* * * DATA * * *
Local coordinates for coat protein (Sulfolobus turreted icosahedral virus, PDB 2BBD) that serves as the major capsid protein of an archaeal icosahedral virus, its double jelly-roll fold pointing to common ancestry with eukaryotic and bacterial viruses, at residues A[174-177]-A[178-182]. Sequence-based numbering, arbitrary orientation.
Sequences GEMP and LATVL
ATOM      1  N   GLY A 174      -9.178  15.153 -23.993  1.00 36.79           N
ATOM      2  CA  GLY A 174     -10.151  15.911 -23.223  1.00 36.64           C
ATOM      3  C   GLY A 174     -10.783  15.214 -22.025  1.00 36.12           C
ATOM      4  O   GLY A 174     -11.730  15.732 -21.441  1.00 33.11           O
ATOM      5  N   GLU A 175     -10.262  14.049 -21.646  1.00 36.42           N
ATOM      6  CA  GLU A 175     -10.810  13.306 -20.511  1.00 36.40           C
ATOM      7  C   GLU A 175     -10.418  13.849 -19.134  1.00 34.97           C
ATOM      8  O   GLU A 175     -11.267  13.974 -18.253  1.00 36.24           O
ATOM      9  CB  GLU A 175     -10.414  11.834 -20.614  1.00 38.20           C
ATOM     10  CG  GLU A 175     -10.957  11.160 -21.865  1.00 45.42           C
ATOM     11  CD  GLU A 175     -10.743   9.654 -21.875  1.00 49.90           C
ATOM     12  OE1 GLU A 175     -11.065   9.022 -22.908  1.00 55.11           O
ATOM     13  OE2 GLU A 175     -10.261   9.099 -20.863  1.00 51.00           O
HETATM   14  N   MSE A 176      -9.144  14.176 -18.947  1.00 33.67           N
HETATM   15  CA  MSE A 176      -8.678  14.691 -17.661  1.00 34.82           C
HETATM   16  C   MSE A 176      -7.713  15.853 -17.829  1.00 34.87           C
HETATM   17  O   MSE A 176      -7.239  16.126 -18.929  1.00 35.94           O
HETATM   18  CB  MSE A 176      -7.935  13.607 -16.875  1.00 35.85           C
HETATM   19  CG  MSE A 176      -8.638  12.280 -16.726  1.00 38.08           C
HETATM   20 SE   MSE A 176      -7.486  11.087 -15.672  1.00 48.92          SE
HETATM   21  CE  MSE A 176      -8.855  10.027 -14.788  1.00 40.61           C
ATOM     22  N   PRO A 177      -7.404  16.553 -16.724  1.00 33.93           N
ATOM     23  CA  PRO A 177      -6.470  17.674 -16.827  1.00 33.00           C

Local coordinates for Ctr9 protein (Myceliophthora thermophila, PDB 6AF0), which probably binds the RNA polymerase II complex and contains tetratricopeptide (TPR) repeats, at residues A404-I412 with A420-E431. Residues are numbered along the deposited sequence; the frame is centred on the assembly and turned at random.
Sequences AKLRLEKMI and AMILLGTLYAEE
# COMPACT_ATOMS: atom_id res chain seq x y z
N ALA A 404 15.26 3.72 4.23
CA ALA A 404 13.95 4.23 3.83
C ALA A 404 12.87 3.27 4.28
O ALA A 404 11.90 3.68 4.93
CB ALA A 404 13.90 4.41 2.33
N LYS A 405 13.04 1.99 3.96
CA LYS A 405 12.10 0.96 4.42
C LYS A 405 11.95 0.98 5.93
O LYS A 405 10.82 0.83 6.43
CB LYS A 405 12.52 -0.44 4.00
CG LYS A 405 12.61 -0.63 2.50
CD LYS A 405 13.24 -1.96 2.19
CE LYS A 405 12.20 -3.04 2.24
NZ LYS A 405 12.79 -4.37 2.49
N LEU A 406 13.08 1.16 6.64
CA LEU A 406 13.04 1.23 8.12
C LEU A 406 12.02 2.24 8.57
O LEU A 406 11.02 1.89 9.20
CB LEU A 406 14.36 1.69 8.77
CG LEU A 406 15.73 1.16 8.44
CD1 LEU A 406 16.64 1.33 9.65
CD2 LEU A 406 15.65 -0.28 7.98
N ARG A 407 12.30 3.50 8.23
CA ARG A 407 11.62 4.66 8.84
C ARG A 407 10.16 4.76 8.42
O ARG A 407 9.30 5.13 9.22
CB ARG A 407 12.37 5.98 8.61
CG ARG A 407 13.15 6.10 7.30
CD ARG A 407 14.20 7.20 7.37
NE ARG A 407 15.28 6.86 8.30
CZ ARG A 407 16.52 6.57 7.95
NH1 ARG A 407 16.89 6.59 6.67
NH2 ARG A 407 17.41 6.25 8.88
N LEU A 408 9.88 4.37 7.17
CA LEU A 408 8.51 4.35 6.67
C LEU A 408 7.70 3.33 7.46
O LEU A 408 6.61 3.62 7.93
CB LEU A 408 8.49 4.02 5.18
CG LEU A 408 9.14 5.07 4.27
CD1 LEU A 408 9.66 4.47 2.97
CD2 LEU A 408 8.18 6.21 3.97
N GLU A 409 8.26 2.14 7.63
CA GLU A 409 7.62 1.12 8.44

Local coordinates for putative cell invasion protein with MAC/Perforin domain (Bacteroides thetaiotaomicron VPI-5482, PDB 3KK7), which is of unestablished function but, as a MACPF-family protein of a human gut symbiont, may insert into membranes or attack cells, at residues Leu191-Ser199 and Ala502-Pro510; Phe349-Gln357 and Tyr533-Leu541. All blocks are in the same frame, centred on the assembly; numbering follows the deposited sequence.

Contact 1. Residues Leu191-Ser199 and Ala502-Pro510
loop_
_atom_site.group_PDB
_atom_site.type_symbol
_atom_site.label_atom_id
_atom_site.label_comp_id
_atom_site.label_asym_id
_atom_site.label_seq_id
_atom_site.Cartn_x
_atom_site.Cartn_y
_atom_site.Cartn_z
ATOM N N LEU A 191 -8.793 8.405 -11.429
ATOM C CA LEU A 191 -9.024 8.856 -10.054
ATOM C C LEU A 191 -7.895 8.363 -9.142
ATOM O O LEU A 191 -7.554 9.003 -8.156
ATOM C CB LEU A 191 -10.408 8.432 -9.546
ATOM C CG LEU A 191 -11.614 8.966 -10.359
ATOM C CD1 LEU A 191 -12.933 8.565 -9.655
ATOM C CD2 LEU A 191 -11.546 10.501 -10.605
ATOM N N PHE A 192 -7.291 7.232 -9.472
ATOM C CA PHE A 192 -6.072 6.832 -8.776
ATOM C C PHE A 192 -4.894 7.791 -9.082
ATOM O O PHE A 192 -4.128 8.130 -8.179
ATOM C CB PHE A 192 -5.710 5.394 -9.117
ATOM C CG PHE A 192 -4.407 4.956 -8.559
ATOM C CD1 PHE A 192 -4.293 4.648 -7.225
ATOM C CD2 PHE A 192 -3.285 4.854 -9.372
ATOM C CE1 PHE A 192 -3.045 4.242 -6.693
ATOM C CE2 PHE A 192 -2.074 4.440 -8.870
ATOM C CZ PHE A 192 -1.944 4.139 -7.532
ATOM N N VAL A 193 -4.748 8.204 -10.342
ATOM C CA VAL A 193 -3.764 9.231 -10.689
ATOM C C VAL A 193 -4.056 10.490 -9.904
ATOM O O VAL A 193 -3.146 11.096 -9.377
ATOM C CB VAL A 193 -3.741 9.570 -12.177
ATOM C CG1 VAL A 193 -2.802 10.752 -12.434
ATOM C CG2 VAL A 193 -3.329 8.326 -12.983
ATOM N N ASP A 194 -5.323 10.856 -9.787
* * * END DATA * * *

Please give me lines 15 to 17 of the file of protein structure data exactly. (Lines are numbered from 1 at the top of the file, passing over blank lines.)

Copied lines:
ATOM     13  OE2 GLU A 175     -10.261   9.099 -20.863  1.00 51.00           O
HETATM   14  N   MSE A 176      -9.144  14.176 -18.947  1.00 33.67           N
HETATM   15  CA  MSE A 176      -8.678  14.691 -17.661  1.00 34.82           C